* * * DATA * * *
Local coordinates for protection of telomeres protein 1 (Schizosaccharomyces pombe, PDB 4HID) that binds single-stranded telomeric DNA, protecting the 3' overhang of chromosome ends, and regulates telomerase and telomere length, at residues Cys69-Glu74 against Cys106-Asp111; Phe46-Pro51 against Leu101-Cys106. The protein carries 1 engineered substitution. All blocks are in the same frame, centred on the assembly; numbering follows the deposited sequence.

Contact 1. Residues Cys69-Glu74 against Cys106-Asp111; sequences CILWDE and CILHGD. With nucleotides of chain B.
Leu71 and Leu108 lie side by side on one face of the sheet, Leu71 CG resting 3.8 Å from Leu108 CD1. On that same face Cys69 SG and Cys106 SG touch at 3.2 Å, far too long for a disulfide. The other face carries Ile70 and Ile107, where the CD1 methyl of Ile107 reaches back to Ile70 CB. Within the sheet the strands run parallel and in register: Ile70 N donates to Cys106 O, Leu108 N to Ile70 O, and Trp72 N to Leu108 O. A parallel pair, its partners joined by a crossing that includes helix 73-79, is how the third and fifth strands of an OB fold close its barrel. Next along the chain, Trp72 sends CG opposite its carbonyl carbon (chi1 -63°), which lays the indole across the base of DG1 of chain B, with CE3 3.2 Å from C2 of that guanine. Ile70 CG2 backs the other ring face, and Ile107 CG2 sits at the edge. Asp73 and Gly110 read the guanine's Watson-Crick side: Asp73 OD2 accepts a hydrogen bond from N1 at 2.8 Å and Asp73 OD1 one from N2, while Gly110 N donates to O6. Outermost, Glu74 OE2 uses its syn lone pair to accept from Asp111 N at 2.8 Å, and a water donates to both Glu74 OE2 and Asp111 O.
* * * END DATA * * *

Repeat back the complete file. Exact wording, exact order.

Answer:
Local coordinates for protection of telomeres protein 1 (Schizosaccharomyces pombe, PDB 4HID) that binds single-stranded telomeric DNA, protecting the 3' overhang of chromosome ends, and regulates telomerase and telomere length, at residues Cys69-Glu74 against Cys106-Asp111; Phe46-Pro51 against Leu101-Cys106. The protein carries 1 engineered substitution. All blocks are in the same frame, centred on the assembly; numbering follows the deposited sequence.

Contact 1. Residues Cys69-Glu74 against Cys106-Asp111; sequences CILWDE and CILHGD. With nucleotides of chain B.
Leu71 and Leu108 lie side by side on one face of the sheet, Leu71 CG resting 3.8 Å from Leu108 CD1. On that same face Cys69 SG and Cys106 SG touch at 3.2 Å, far too long for a disulfide. The other face carries Ile70 and Ile107, where the CD1 methyl of Ile107 reaches back to Ile70 CB. Within the sheet the strands run parallel and in register: Ile70 N donates to Cys106 O, Leu108 N to Ile70 O, and Trp72 N to Leu108 O. A parallel pair, its partners joined by a crossing that includes helix 73-79, is how the third and fifth strands of an OB fold close its barrel. Next along the chain, Trp72 sends CG opposite its carbonyl carbon (chi1 -63°), which lays the indole across the base of DG1 of chain B, with CE3 3.2 Å from C2 of that guanine. Ile70 CG2 backs the other ring face, and Ile107 CG2 sits at the edge. Asp73 and Gly110 read the guanine's Watson-Crick side: Asp73 OD2 accepts a hydrogen bond from N1 at 2.8 Å and Asp73 OD1 one from N2, while Gly110 N donates to O6. Outermost, Glu74 OE2 uses its syn lone pair to accept from Asp111 N at 2.8 Å, and a water donates to both Glu74 OE2 and Asp111 O.